Wondering about what your personal “key to success” might be? Attempting to tap into your natural talents while also willing to put in the hours to achieve greatness? Malcolm Gladwell offers advice and presents the facts about how every individual can make the most of their own personal situation, regardless of where you come from and who you are.

4. The Sleep Revolution by Arianna Huffington

 

sleep revolution.jpg
For those who have in the past dismissed or not appreciated a good night’s sleep, here is the book that may just change your mind! In this fast-paced, high stress world today, Huffington argues that people are forgetting about the importance and the hidden power that can be found in a good night’s sleep. Huffington goes on to offer insight and some tips for maximizing and optimizing your “zzz’s”, so read up and enjoy!  

5. When Breath Becomes Air by Paul Kalanithi

 

when breath becomes air

Written as a memoir of his own life by surgeon Paul Kalanithi, this sentimental re-telling of his life, his experience with lung cancer, and his career as a surgeon is sure to both tug on your heartstrings and maybe illicit a few tears. However, despite the tragedy, this tale of a man who made the most of his life is one that ultimately inspires all.

6. Love, Life, and Elephants by Dame Daphne Sheldrick

 

love life and elephants.jpg
For all of the animal lovers out there, this woman shows us how love for all of earth’s creatures can help us to learn more about life than we ever knew! Written by Dame Daphne Sheldrick, who moved from Scotland to Africa with her family, she details her life experiences growing up next to, then eventually caring for, different types of African wildlife.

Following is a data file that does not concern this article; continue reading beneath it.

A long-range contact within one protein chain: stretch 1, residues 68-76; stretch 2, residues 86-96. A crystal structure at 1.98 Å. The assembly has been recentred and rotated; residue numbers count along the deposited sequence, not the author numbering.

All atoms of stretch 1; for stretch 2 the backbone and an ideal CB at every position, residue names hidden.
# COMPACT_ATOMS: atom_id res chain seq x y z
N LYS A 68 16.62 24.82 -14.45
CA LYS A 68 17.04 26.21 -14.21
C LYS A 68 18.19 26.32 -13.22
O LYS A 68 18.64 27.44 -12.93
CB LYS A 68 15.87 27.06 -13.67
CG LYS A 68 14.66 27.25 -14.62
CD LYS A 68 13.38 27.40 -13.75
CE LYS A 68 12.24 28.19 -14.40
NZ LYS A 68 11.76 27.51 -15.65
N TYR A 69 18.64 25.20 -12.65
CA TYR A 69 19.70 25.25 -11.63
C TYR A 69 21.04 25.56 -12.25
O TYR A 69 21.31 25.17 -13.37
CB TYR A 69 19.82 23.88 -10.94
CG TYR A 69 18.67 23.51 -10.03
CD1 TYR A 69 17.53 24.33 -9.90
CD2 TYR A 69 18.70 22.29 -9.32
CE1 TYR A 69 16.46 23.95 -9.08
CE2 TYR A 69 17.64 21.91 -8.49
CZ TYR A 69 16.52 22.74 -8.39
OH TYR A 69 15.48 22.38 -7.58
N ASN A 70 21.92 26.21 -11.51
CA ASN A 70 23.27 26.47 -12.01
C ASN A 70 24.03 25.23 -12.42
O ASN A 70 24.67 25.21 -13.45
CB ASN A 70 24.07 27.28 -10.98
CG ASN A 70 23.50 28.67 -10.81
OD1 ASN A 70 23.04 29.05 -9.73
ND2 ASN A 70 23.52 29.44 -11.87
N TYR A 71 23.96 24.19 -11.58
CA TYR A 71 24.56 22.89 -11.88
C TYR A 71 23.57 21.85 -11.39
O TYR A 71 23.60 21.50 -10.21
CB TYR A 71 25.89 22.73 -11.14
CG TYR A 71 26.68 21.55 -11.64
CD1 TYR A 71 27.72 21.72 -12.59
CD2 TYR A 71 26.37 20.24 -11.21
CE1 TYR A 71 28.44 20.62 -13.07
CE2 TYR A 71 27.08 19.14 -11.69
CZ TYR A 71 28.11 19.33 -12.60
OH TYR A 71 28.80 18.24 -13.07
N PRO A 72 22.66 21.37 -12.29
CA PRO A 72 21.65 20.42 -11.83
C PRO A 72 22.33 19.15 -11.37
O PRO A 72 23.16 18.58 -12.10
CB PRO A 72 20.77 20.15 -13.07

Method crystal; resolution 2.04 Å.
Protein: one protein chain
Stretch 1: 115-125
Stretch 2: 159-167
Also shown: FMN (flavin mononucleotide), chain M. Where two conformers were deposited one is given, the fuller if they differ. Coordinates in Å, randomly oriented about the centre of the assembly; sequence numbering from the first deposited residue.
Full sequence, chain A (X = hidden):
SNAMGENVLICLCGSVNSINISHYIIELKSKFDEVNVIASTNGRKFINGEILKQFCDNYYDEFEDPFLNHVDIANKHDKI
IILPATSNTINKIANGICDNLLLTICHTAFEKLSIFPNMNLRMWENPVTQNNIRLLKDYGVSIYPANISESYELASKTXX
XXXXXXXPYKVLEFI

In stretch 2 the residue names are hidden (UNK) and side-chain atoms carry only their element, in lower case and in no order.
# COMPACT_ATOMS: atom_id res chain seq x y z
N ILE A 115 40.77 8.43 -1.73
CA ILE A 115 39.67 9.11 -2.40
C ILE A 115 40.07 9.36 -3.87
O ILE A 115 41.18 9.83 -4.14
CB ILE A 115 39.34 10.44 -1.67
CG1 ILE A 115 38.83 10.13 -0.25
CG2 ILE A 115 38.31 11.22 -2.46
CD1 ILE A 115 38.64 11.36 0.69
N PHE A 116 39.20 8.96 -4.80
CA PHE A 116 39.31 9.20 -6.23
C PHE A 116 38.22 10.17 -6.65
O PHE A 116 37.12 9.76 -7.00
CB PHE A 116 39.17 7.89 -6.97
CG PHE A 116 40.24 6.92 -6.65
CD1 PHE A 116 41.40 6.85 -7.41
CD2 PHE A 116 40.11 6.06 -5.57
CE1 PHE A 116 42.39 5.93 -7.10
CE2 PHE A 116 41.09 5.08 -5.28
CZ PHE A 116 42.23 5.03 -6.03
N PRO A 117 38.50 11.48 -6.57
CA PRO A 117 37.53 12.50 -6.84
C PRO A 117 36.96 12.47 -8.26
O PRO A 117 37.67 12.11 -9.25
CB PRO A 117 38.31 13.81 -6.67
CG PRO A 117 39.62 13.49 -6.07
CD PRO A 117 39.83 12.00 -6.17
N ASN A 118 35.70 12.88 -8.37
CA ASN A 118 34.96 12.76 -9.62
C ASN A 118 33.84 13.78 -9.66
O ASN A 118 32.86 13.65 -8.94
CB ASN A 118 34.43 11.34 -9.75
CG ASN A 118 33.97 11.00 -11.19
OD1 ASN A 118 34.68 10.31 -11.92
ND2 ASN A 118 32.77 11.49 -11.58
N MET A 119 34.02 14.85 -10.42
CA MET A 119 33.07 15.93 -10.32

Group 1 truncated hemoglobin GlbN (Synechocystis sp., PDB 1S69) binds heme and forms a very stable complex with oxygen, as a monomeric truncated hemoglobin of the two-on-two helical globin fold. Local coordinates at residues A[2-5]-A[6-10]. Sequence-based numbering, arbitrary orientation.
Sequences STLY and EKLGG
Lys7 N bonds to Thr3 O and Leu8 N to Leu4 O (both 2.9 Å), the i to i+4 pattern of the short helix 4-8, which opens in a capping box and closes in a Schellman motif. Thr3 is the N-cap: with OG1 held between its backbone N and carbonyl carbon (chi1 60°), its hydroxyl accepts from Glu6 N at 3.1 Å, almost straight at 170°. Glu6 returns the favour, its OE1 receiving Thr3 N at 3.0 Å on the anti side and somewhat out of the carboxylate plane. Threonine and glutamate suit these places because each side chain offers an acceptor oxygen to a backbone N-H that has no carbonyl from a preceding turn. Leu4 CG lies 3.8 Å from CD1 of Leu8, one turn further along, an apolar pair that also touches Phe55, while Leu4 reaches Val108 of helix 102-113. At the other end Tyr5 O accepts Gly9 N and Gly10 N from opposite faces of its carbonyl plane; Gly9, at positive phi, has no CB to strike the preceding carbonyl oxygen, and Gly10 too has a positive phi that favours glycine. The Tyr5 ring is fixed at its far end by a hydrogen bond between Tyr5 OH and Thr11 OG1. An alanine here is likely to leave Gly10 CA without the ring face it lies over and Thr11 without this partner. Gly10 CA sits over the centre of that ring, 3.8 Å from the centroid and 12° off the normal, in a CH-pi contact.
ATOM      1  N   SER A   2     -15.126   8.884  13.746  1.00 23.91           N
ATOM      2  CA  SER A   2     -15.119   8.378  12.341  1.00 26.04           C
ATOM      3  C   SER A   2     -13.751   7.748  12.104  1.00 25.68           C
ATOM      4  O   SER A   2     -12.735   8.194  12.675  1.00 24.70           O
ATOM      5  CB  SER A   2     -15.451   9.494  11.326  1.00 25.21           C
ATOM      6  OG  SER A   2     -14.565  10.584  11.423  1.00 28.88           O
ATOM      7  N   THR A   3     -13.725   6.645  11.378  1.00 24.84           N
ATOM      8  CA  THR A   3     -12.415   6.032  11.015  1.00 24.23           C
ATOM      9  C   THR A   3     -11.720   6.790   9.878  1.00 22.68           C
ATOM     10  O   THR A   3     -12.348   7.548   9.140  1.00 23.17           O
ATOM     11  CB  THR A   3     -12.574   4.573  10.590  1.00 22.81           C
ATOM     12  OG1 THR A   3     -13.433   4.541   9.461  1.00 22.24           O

7. The Book of Joy by Dalai Lama, Desmond TuTu, Douglas Carlton Adams

 

book of joy.jpg
Some of the happiest people in the world are those people who have seen incredible hardship and experienced violent oppression. Learn how noble peace prize winners the Dalai Lama and Archbishop Desmond Tutu have dealt with all sorts of obstacles, yet still have managed to maintain positive outlooks and express kindness and generosity in their daily lives. This book is so heartwarming and is sure to put a smile on your face!

8. Mind Gym by Gary Mack, David Casstevens

mind gym

If you are looking for some motivation to jump start a new workout routine, or seeking to overcome a challenge in your athletic career, this book is perfect for you! A sports psychology consultant, Gary Mack details the ways in which you can change or build your mindset to be a help rather than a hindrance to your athletic performance. Proving to all types of athletes that your mind is a muscle and also needs training is the name of the game!

9. Hillbilly Elegy by J.D. Vance

hillbilly.jpg